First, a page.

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Thread: Shopping Lens - Linux action show

  1. #1
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    Shopping Lens - Linux action show

    There was recently quite a heated thread on the shopping lens - certainly I was quite heated, so I thought this might be quite interesting. http://www.jupiterbroadcasting.com/t...x-action-show/

    The last Linux action show had an update on the Shopping lens, which I think is worth a look at.

    The big news for me is you can turn it off, without un-installing, which seems to solve my issues.

    Possibly more interesting were the presenters’ views, which were critically supportive. A view expressed was that this is a good idea, but needs to be more, granular more subtle. The web-linking needs to restrict itself so Canonical can make the shopping suggestions more relevant, users need to be able to make choices on how it runs so searches are more relevant to them.

    I'm interested to see where this goes, if I can be confident that security issues are addressed (for me this would have to include being able to control under what conditions information is sent out over the web such as web searches being restricted to various lenses). The shopping suggestions are tuneable by the user so that they are relevant and restricted (I don't need adverts for adult content when I searching for a command-line utility), this probably is a good idea. Presumably some of this will have to happen as Canonical gets more partners. Possibly with a more careful implementation with more user control this could be useful and both as a service for the user and raise revenue for Canonical.

  2. #2
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    Re: Shopping Lens - Linux action show

    Quote Originally Posted by Gone fishing View Post
    There was recently quite a heated thread on the shopping lens - certainly I was quite heated, so I thought this might be quite interesting. http://www.jupiterbroadcasting.com/t...x-action-show/

    The last Linux action show had an update on the Shopping lens, which I think is worth a look at.

    The big news for me is you can turn it off, without un-installing, which seems to solve my issues.

    Possibly more interesting were the presenters’ views, which were critically supportive. A view expressed was that this is a good idea, but needs to be more, granular more subtle. The web-linking needs to restrict itself so Canonical can make the shopping suggestions more relevant, users need to be able to make choices on how it runs so searches are more relevant to them.

    I'm interested to see where this goes, if I can be confident that security issues are addressed (for me this would have to include being able to control under what conditions information is sent out over the web such as web searches being restricted to various lenses). The shopping suggestions are tuneable by the user so that they are relevant and restricted (I don't need adverts for adult content when I searching for a command-line utility), this probably is a good idea. Presumably some of this will have to happen as Canonical gets more partners. Possibly with a more careful implementation with more user control this could be useful and both as a service for the user and raise revenue for Canonical.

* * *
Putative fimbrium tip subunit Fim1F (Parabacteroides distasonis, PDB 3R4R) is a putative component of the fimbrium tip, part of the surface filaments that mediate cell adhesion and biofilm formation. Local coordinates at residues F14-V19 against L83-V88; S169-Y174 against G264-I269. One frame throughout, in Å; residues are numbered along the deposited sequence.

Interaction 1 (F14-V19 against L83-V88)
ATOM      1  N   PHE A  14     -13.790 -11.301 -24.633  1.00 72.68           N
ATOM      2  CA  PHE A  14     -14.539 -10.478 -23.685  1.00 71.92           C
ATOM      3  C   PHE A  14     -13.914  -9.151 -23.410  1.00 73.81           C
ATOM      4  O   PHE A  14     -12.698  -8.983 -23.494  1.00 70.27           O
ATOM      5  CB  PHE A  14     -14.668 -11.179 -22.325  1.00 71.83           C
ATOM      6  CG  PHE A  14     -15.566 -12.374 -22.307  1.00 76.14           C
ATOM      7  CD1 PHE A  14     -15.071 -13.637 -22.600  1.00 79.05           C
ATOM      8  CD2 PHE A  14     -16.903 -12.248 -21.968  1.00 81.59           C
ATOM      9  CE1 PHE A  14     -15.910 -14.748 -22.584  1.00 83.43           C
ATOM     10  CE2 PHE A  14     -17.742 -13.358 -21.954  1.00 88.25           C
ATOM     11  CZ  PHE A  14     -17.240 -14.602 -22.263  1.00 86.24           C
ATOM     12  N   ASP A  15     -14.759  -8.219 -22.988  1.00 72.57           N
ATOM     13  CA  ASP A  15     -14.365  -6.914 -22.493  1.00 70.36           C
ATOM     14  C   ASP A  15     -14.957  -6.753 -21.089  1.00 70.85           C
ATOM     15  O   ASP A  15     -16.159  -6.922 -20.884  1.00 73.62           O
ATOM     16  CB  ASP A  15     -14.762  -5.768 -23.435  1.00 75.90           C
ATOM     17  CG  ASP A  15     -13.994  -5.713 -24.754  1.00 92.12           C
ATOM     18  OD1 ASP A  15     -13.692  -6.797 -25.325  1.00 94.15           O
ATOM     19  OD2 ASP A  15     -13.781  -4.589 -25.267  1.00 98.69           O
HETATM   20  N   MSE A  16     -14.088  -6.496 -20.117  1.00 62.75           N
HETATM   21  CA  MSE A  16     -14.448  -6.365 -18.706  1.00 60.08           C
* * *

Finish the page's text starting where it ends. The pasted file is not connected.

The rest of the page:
Not only can you turn it off very easily, they created a privacy menu which gives alot of control over things you computer searches for and tracks...

  3. #3
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    Re: Shopping Lens - Linux action show

    Was listening to this the other day. Really great show, some interesting points all round. My personal feeling is I like the idea of a shopping lens. I have no issue with that, but I agree with Matt Hartley in the show who says that it's not the idea but the implementation that's wrong. You don't want these results spamming all over your Unity whenever you type something in. However, shopping on its own lens is a great idea for Ubuntu, and a great idea for users imho.
    AMD Phenom X4 945, 4Gb Crucial 800Mhz DDR2 RAM, 1Tb SATA III HDD, AMD Radeon R7 250X [Oibaf]

  4. #4
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    Re: Shopping Lens - Linux action show

    we enjoy a HUGE amount of very high quality free software these days. which would naturally lead us to ask: how does this business model work?

    some part of it is pure "pro bono"

    but recently i read Mozilla gets paid when Firefox sends a customer to an online merchant {can't find reference right now }

    the lens thing seems to be along the same line

    Notes


    1. I often find the "customers who viewed this bought that" notes with e.g. Amazon, NewEgg -- very useful. but I don't find them intrusive
    2. There should be some sort of guide to propriety in this, such as (a) disclose what is going on and (b) don't try to modify the remote client computer
    3. always allow the user to switch the feature on|off

    Right now I don't fault Canonical for this "lens" thing. I'm hoping to see UBUNTU become a mainstream player,.... particularly as MSFT seems to be taking on water fast

  5. #5
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    Re: Shopping Lens - Linux action show

    I agree with Matt Hartley in the show who says that it's not the idea but the implementation that's wrong.
    I think Matt made some good points and so do you - no one wants to be spammed with non-sense adverts. I also think the security and privicy issues need to be thought through.

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